However, we don't need to know a specific hand. It is enough to remember that there is a whole class of random pointless bluffs in Villain's range. How do we adjust to this? The strategy is very simple: we just don't fold strong hands post-flop. The absolute strength of the hand becomes decisive, and different blockers lose value.
Nagy checks on the turn. The queen that made the straight and flush should not please Sebastian with his set, but his opponent's check seems to surprise him. I see two play options for him. The first option is to check next, controlling the size of the pot, to then call on most rivers or hope for another check on the river. The second option is to bet again and not fold it. This is also quite a good strategy against players of the fourth type.
After some thought, Sebastian bets 30,000, about 30% of the pot. Nagi only has a gutshot, and doesn't even have a flush draw – he could easily have no outs. However, he thinks for a long time, spends one of the extra time cards, and check-raises to 105,000.
Very creative and aggressive play! And quite typical for loose recreational players – completely random hands will regularly come across in their bluff lines.
How to call this check-raise? If Sebastian calls, the stack-to-pot ratio on the river will be well below 1, closer to 0.5. In essence, we are forced to make a decision on the stack now. You need to understand the situation and choose the more likely of the two scenarios. One, Nagy check-raised with a flush draw, improved to a flush, and decided to trap his opponent with another check-raise in relatively shallow stacks. This is an odd way to play a flush. Scenario two: This is a random bluff. When playing against players of the fourth and fifth types, it must always be kept in mind. (The fifth type are also recreational players, but tighter preflop.)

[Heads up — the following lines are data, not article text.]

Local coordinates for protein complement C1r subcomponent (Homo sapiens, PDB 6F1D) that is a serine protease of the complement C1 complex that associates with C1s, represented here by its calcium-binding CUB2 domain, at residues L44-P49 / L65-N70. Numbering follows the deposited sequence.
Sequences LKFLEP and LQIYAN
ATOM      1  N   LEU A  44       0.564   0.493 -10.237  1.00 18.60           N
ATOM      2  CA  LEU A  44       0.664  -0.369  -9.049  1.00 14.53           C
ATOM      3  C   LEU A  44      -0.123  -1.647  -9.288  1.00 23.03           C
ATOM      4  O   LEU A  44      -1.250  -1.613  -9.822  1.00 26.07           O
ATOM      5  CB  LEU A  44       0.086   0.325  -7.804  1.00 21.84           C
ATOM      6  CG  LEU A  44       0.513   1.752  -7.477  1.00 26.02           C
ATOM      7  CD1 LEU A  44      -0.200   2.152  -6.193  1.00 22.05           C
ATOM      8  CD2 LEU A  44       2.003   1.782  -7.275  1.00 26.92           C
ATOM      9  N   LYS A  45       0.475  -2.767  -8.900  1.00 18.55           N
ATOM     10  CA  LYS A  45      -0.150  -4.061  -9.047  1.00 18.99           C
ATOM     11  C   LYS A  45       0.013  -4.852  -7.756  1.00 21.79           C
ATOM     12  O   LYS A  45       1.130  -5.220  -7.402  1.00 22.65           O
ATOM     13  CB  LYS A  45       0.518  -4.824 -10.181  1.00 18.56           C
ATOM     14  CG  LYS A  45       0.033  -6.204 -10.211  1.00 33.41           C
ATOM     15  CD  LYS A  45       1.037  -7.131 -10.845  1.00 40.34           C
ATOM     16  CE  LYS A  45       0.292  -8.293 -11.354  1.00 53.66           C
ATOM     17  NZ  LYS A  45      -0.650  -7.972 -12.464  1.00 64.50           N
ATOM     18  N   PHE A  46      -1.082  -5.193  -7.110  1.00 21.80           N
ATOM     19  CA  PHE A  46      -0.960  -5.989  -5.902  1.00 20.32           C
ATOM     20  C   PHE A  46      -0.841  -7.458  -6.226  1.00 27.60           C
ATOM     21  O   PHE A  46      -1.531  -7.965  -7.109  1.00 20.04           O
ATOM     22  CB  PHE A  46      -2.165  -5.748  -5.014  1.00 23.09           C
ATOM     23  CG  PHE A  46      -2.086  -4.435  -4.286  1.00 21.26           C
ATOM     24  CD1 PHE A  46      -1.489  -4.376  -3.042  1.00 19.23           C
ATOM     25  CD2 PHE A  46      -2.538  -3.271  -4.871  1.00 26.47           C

When weighing the probabilities, we also need to add the absolute strength of our hand to the equation. In this case, we have a set of eights, and I don't think that with such a strong hand we it is right to fold against an amateur like Nagy, who sooner or later will raise some random hand like .
After some thinking, Sebastian threw his cards in the muck. To be honest, I'm not sure the solver would approve of such a fold against an elite player. We can upgrade to a full house, and we can still be best here even if we don't. So I wouldn't fold even against a good reg. And against a player of the fourth type, this is a completely wrong and unacceptable fold. The specific factor of random delirium in the game of these kinds of opponents is too high.
Similar situations often arise in tournaments where we are against amateurs or unknown opponents. They will regularly show hands that are impossible to predict. Therefore, we should not waste time counting the exact number of combinations in the opponent's range, we should not hope that we can reliably determine this range. All we have to do is look at the absolute strength of our hand and add the probability of an expensive bluff to the equation, which doesn't make the slightest bit of sense in terms of poker theory.
All in all, it was a very interesting hand. Let's pay tribute to Nagy for his bold and creative decision! Double check-raises are pretty rare. It was cool!